Gourmet Secrets: Australian fine dining at its best!
On a recent visit to Melbourne, I was excited to say the least, to be able to secure a much sought after reservation at the award-winning restaurant Attica. It takes a while to get to the insignificant suburb of Melbourne called Ripponlea where Attica is situated. From the outside, Attica looks like any other high street restaurant. As you walk in, the dimly lit interiors with white table cloths and plain marble tables again could be any smart restaurant.
Man of the moment
Ben Shewry, the chef at the helm is originally from New Zealand and is adamant on using only the best Australia has to offer. He spends an astonishing half an hour with me explaining his ethos, his dishes and what he loves to do. It’s like talking to an old friend not the chef owner of a restaurant ranked 20 in the world. I don’t believe in using caviar, foie gras or other expensive Michelin restaurant-type ingredients”, he tells me. “My aim is to reflect the best of Australia with great taste and presentation”.
The menu is a staggering 17 courses, one more stunning than the next and many a nod to the area intellectually and otherwise, not just Australia. I keep thinking, I’m going to have just a bite of each to pace myself and end up eating each course in its entirety till I give up somewhere near the lamb souva. There are 40 attentive staff, which is more service to guest ratio than any other restaurant in Australia. Courses arrive one after another – a volley of brilliantly thought out dishes with indigenous ingredients. There are no rules about eating with cutlery or fingers. In fact, the latter is encouraged!
A feast to remember
We start off with Australian Tac’Oz, a taco stuffed with local greens and fresh herbs, saunter through hand dived scallop, some unusually soft Abalone in miso butter and then happen upon their take on the Australian love for vegemite – ‘happy little vegemite’. There are dishes with green ants, which I must say I can do without, and fabulous little tarts, which take their inspiration from the history of Ripponlea from the 16th century to today.
Impressive … an ingenious one to represent the Bunurong people, one with black pudding after the English who built Ripponlea estate and lastly the Jewish population of recent times represented by matzo ball soup with chicken jelly in a matzo crust. Then there’s marvellous hand-picked sweet crab with a warm wattle seed pita pocket and melt-in-the-mouth cured red kangaroo.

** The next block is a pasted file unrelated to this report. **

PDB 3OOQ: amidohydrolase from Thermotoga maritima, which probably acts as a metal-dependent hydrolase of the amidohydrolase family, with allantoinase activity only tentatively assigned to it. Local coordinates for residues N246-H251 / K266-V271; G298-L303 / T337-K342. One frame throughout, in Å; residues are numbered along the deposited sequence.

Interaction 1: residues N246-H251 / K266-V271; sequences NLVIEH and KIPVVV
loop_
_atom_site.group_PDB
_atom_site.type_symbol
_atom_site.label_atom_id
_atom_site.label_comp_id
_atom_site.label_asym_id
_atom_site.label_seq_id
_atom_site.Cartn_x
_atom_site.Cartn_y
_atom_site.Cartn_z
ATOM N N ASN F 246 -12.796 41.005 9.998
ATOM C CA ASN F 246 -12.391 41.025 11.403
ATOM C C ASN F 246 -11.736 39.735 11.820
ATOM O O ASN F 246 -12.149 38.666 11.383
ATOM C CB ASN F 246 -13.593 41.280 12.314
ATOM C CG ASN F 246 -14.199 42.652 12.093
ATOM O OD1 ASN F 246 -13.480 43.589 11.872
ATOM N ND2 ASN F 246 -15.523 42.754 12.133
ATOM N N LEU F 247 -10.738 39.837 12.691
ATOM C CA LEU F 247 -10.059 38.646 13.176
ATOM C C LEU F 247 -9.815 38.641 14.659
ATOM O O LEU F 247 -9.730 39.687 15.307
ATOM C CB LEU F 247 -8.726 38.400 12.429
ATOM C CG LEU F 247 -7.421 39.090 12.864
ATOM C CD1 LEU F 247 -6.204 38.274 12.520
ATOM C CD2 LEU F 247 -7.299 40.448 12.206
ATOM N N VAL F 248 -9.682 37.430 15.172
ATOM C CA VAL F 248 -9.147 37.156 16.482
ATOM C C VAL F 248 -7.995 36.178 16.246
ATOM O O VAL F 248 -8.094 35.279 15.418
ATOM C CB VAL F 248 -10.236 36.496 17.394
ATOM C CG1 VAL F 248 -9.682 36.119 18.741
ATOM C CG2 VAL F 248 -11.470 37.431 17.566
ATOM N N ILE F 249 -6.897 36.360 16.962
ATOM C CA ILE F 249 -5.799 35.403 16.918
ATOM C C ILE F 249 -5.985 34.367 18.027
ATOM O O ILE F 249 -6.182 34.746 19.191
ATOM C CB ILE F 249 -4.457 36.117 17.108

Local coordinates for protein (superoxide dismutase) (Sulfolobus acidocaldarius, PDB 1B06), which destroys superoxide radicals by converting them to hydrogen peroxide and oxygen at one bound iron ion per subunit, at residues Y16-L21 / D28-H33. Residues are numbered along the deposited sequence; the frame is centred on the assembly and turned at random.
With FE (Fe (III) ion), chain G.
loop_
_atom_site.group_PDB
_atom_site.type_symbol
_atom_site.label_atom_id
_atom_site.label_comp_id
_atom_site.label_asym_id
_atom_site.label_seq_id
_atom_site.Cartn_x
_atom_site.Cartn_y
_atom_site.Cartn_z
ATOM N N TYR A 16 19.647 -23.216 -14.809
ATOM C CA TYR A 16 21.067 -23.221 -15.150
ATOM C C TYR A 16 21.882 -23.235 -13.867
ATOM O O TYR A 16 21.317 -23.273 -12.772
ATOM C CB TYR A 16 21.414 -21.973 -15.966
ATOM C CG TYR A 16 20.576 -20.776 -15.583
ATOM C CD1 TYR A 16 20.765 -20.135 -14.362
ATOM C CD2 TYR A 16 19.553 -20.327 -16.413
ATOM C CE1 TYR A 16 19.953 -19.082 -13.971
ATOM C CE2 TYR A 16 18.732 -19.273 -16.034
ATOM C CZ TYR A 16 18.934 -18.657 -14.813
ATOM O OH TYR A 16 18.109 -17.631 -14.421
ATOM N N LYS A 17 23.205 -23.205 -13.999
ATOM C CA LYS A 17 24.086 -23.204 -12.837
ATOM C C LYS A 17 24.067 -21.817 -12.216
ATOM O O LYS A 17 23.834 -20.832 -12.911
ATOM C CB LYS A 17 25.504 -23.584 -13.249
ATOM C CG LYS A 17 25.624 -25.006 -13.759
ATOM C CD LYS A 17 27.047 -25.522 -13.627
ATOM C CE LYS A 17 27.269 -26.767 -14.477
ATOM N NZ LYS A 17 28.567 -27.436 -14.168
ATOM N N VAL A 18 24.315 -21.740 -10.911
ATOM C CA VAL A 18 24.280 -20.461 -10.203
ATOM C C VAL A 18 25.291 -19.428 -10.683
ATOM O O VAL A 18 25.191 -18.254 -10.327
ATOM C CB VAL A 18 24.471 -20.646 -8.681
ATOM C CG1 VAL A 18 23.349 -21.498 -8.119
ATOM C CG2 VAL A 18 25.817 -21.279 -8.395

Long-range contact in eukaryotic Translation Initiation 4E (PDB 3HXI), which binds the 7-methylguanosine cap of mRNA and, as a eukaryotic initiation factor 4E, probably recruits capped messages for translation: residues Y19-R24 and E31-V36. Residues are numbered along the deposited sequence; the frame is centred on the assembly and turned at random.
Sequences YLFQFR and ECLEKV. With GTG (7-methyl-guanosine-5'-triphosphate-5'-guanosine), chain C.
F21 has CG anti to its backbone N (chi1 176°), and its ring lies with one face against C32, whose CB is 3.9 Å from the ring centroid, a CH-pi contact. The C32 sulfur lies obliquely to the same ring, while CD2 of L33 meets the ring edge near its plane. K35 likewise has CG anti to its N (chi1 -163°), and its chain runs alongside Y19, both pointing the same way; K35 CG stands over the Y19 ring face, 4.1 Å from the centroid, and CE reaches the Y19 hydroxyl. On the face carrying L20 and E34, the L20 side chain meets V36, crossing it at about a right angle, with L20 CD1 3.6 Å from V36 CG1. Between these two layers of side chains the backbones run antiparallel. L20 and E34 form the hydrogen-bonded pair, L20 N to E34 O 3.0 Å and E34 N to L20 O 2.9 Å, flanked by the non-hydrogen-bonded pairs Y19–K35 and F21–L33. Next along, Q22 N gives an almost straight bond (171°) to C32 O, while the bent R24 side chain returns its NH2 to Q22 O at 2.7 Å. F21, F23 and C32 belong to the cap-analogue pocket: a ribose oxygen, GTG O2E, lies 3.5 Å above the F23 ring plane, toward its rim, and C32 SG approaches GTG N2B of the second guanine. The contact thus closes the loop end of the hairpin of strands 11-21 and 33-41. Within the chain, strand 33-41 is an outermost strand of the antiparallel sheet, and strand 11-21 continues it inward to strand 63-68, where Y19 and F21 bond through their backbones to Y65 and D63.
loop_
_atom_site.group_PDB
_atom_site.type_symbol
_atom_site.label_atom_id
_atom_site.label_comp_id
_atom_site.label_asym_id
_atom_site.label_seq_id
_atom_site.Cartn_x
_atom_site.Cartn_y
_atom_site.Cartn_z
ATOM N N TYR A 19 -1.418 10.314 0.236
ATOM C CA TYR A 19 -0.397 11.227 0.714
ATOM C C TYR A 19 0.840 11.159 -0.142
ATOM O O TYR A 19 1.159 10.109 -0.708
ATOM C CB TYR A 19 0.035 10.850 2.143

This is followed by more extraordinary seafood and a beach potato cooked for four hours in the sand with kelp and served with seaweed butter and lime. Of all the marvellous dishes and amazing ingredients it was the chewy carrots lightly smoked over pepper berry leaves served with a dip made with egg and tarragon and carrot oil,which blew me away. Sometimes, even in the most anticipated eagerly awaited meals of the year, it is the simple things that move you.
Chewy carrots with tarragon mayo
Carrots from Bendigo, Victoria, are first simmered until very well done in water that has been seasoned with a little salt and sugar. The carrots are gently removed from the water and lightly coated with oil and salt. They are then placed between fresh pepper berry leaves on the smoker and cooked all day, approximately 12 hours.
To serve they are cut in half and seasoned with olive oil from Mount Zero, sweet apple vinegar from Lirah, and flake salt. They are served at room temperature. Once seasoned they are placed on a bed of fresh pepper leaves which will be lightly torched just before taken to the dining room. Each guest will receive half a carrot.
To accompany the carrots is a dipping sauce of smoked egg paste with tarragon. Eggs from Joost Bakkers farm in Monbulk, Victoria, soft boiled and then smoked. The eggs are then pureed with cooked shallot and garlic, along with tamarind, sweet apple vinegar, coconut sugar, and lots of tarragon. The egg paste is then seasoned with fish sauce and fresh lemon.
The egg paste is then spread on a small plate and then topped with a carrot oil. The oil is made by dehydrating carrots, and then blitzing with grapeseed oil.
Culinary expert and explorer Karen Anand has been writing extensively on the subject of food and wine for 30 years. Apart from having her own brand of gourmet food products, she has anchored top rated TV shows, run a successful chain of food stores, founded the hugely successful Farmers Markets, and worked as restaurant consultant for international projects, among other things. Her latest passion is food tours, a totally curated experience which Karen herself accompanies, the first of which was to Italy.
From HT Brunch, December 16, 2018
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